It’s a natural instinct for parents and caregivers to want to correct a child and point out what they’re doing wrong when the child is misbehaving. But although this may be instinct, it doesn’t always work the way that it’s intended.
It’s been studied that giving children positive attention over negative attention is more effective in changing behavior. For example, instead of correcting what they’re doing wrong—praise what they do right. This encourages them to put more effort into positive behavior because they get a positive response from it.
But what exactly does positive attention mean, and how is that different from letting children get away with excessive bad behavior?
Positive Attention—What Is It?
It’s a knee-jerk reaction to respond when children are doing something that they’re not supposed to be doing. Reacting with positive attention requires a shift in perspective where we call out the positive behavior and ignore, for the moment, the negative.
Children rely on parents’ attention so strongly that any attention given to a behavior—even if the attention is negative—will encourage that behavior simply because it’s given any attention at all.
This means that it’s essential to catch kids doing things right instead of doing them wrong. This takes practice, as it goes against what many of us are used to, but over time it will become second nature—and the relationship with your child will thrive because of it.
Positive Attention in Practice
Positive attention has the potential to take many different forms. It looks different for different age groups, but the foundation of it is the same. Whether it’s verbal praise, hugs, kisses, high-fives, or rewards, the positive reinforcement is there.
The key to the success of positive attention is specificity. Avoid being general and get as descriptive as possible when detailing what it is your child is doing right. This way, they’re not confused about what behavior they should try and replicate to continue receiving positive attention.
For example, instead of saying blanket phrases like “Great job!” or “Nice work!” dial it in and get specific by saying, “Great job sharing your stuffed animal with your brother,” or “Nice work on remembering to load the dishwasher this morning.” No matter the age of the child, specific praise like this will stick in their brain and help them remember behaviors for the future.
What about Negative Behavior?
Unless the children are acting in a way that puts themselves or others in danger, do your best to ignore the negative behavior that they’re showcasing. This will probably be difficult at first, but when the child realizes that their actions aren’t receiving any attention at all, they’ll see no point in continuing. As soon as the child begins to follow your instructions or calm down, that’s when you can give them attention once again.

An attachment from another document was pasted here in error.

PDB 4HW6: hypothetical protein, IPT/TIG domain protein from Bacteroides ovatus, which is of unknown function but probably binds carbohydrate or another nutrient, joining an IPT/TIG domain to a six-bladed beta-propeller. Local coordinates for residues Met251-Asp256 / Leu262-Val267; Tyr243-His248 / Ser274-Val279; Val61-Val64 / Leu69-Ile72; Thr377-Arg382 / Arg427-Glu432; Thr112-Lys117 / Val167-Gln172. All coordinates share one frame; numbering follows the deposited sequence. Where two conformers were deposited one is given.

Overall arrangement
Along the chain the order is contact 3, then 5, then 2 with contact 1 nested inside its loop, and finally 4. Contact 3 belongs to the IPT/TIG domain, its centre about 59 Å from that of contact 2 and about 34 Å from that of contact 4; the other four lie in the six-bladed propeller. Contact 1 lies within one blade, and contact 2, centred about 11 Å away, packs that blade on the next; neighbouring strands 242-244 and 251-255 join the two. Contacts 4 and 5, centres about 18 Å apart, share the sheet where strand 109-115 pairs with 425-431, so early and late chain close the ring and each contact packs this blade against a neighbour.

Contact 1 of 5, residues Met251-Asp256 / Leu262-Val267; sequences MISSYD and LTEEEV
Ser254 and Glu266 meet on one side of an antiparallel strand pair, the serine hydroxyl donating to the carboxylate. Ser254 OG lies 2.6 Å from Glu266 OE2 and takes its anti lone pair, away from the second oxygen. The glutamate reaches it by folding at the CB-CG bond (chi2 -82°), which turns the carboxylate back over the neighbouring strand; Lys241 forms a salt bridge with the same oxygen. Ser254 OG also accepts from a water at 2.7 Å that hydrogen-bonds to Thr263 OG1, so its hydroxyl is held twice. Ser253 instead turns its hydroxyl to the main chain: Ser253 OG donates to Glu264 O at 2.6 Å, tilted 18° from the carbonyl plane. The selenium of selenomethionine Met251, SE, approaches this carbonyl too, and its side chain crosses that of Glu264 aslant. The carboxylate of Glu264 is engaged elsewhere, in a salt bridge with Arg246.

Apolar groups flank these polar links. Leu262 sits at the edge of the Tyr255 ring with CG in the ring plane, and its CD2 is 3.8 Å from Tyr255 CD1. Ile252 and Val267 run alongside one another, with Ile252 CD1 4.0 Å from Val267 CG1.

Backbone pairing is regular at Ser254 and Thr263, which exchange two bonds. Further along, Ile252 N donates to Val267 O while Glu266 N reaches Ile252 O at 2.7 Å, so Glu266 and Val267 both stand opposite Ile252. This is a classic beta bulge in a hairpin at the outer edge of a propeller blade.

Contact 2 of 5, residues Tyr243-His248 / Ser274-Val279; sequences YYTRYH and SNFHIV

But just because you’re ignoring a negative behavior at the moment doesn’t mean that you should ignore it for good. But when emotions are high, it is not the time to discuss unfavorable actions with your child—no matter their age. When they’ve calmed down, that’s when you can return to the topic and talk about how to act differently the next time.
Positive Attention in Action
It helps to understand how positive attention can work in a challenging situation. Take the situation of your child throwing a temper tantrum in a grocery store because they want candy, for example—something every parent has experienced or will experience at some point. If you give in and buy them the candy, they’re going to repeat the behavior in the future because it got them the result that they wanted—even though it would stop the tantrum in the moment. Negotiating for a different treat at home would have the same effect.
Because of the public nature of the tantrum, many parents feel put on the spot and like they need to show the “audience” that they know how to be firm with their child by raising their voice or threatening ultimatums. This response won’t benefit you or your child, though—and it won’t prevent a tantrum from happening in the future, either. You’re still reinforcing the behavior with attention, even if it’s negative attention.
A reaction involving positive attention looks like this: Ignore the tantrum until the child stops (easier said than done, we understand—but power through!), and give positive attention and praise when the child calms down. For example, “I’m proud of you for calming your body down and taking some deep breaths and understanding the candy is not possible right now.”
Home is the place to address the tantrum itself when emotions have cooled off. You can address the situation by being specific and validating your child’s emotions with something like this: “I saw in the grocery store that it was hard for you when I said no to the candy. When I say no to something, that means we can’t have it right then. So the next time that happens, what can we do?”
You’re acknowledging the way that your child is feeling while still reinforcing expectations and boundaries, which strengthens your relationship.
Positive Attention and Your Child
It’s important to note that utilizing positive attention is not something that is perfected overnight. It’s a process, sometimes a grueling one, but the results that it brings about and the healthier relationships you have with your child are worth the work that you put into it.